xmllint --shell http://gitorious.org/kiwi/kiwi/blobs/raw/master/modules/KIWISchema.rng

As the KIWI schema can (and probably will) change, your results might be a little different than mine. But the principle is the same.

Now we want to know, what contains the root element. As we do not know (yet) the root element’s name, we use a wildcard:

/ > xpath *
Object is a Node Set :
Set contains 1 nodes:
1  ELEMENT grammar
namespace db href=http://docbook.org/ns/docbook
namespace a href=http://relaxng.org/ns/compatibility/anno...
namespace rng href=http://relaxng.org/ns/structure/1.0
namespace xsi href=http://www.w3.org/2001/XMLSchema-instanc...
default namespace href=http://relaxng.org/ns/structure/1.0
ATTRIBUTE datatypeLibrary
TEXT
content=http://www.w3.org/2001/XMLSchema-datatyp...

As you can see, the KIWI schema defines 5 namespaces in the grammar element. A RELAX NG schema uses the namespace http://relaxng.org/ns/structure/1.0 which is bound to the rng prefix in our case. For convenience reason, we define it with the setns command just as r:

/ > setns r=http://relaxng.org/ns/structure/1.0

The prefix is unimportant, important is the namespace. We could use the one which is definied in the schema, it wouldn’t matter. But “r” is shorter than “rng”. :) After you have definied the XML namespace, you can enter all XPath expressions. However, you have to insert the prefix in front of your element names. For example, we can count all definied elements in the KIWI schema. RELAX NG uses the name element (surprise!) for this. To get the number of all definied elements, apply the XPath function count on the // expression:

/ > xpath count(//r:element)
Object is a number : 80

Generally, every RELAX NG schema contains a start element. What contains it?

/ > xpath /r:grammar/r:start/*
Object is a Node Set :
Set contains 1 nodes:
1  ELEMENT ref
    ATTRIBUTE name
      TEXT
        content=k.image

Aha, there is a ref element. This element contains an attribute name. We could also use an absolute path. Let’s try it:

/ > xpath /r:grammar/r:start/r:ref/@name
Object is a Node Set :
Set contains 1 nodes:
1  ATTRIBUTE name
    TEXT
      content=k.image

In RELAX NG, every ref element has to point to a define element. Let’s see what we get, when we want it all, using the // expression again:

/ > xpath //r:define
Object is a Node Set :
Set contains 310 nodes:
1  ELEMENT define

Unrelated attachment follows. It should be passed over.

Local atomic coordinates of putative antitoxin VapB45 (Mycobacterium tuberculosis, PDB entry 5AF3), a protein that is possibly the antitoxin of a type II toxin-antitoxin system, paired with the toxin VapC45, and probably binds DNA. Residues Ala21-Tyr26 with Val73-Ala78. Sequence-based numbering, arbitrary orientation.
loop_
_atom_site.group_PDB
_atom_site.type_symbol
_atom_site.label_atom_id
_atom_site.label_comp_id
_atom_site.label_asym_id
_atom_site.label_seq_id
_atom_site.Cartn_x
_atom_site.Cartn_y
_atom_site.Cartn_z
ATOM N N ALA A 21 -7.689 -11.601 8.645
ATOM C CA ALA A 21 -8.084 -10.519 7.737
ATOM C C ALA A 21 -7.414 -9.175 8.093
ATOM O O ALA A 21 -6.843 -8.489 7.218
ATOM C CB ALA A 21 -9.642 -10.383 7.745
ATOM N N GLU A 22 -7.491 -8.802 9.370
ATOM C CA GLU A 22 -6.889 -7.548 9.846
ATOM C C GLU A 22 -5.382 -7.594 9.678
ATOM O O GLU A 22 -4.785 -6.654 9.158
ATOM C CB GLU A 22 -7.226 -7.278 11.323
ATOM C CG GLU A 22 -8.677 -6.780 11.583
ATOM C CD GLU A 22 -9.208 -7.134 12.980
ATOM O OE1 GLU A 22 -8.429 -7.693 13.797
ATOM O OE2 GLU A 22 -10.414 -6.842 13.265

ATTRIBUTE name
      TEXT
        content=k.image.name.attribute
...
310  ELEMENT define
    ATTRIBUTE name
      TEXT
        content=k.users

Ohh, that’s a bit too much. We want to know just the one from /r:grammar/r:start/r:ref/@name. The good news is: you can combine both with a predicate:

/ > xpath //r:define[@name=/r:grammar/r:start/r:ref/@name ]
Object is a Node Set :
Set contains 1 nodes:
1  ELEMENT define
    ATTRIBUTE name
      TEXT
        content=k.image

What’s inside?

/ > xpath //r:define[@name=/r:grammar/r:start/r:ref/@name ]/*
Object is a Node Set :
Set contains 1 nodes:
1  ELEMENT element
    ATTRIBUTE name
      TEXT
        content=image

An image element! This element appears as root element in every KIWI configuration (which you guessed already.) And what’s the definition?

/ > xpath //r:define[@name=/r:grammar/r:start/r:ref/@name ]/r:element/*
Object is a Node Set :
Set contains 3 nodes:
1  ELEMENT a:documentation
2  ELEMENT db:para
3  ELEMENT interleave

The first two elements (a:documentation, db:para) are just for documentation. Interesting part is interleave. I leave it up to you, to investigate XPath and the KIWI schema. :-)

This was just an overview of the xmllint shell. It is very helpful to test some XPath expressions before you integrate them in XSLT or in programs.

Happy XPath-ing! :-)

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2 Responses to “Playing With XPath Expressions in The xmllint Shell”

  1. You want want to look at vtd-xml, another XPath engine that offers a lot of cool features

    http://vtd-xml.sf.net

  2. Thanks, I’ll have a look.